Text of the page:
Stocks rallied, indicating that the Federal Reserve’s stance of no further rate hikes and potential rate cuts as early as June resonated with investors. The S&P 500 gained around 5.9%, with the VIX (volatility index) experiencing its largest five-day decrease in 21 months. Despite the recent stock market rebound, concerns persist regarding the profit outlook for Corporate America. Companies providing guidance for the next quarter and beyond have frequently given estimates that fall short of analysts’ expectations. A gauge of forward guidance, comparing corporate forecasts with Wall Street consensus, is at its lowest level since 2019, based on data from Bloomberg Intelligence.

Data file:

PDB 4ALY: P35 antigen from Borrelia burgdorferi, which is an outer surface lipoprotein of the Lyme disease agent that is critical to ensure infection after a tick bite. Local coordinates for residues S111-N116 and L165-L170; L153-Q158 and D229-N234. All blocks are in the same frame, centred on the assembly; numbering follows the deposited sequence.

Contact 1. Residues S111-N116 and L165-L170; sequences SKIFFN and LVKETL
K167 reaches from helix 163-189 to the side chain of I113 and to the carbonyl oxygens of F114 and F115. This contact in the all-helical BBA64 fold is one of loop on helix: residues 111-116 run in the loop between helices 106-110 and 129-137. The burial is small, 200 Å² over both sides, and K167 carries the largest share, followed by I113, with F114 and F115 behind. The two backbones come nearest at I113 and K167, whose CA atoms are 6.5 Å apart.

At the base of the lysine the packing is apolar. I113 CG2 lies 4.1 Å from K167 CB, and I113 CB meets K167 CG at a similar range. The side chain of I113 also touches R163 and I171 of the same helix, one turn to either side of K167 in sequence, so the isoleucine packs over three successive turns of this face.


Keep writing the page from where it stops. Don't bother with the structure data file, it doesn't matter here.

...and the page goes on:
Traders have reduced the likelihood of another rate hike by January to just 20% and have fully priced in the possibility of a rate cut by June instead of July. This change in sentiment followed weaker data, including the slowest growth in the U.S. service sector in five months, moderated job growth, and an increase in the unemployment rate to 3.9%. Wage growth also slowed. This led to a drop in yields this week and the U.S. 10yr fell 26bps to 4.57% and the Canadian 10yr closed 24bps lower.
Oil prices are experiencing their second weekly loss as the risk premium linked to geopolitical tensions in the Middle East has dissipated. Signs of soft demand are becoming more prominent. Soft U.S. jobs data and a weaker dollar have contributed to this trend, making crude more affordable for importers. Additionally, rising U.S. oil stockpiles and factory activity contraction in China, a major crude importer, have added to concerns.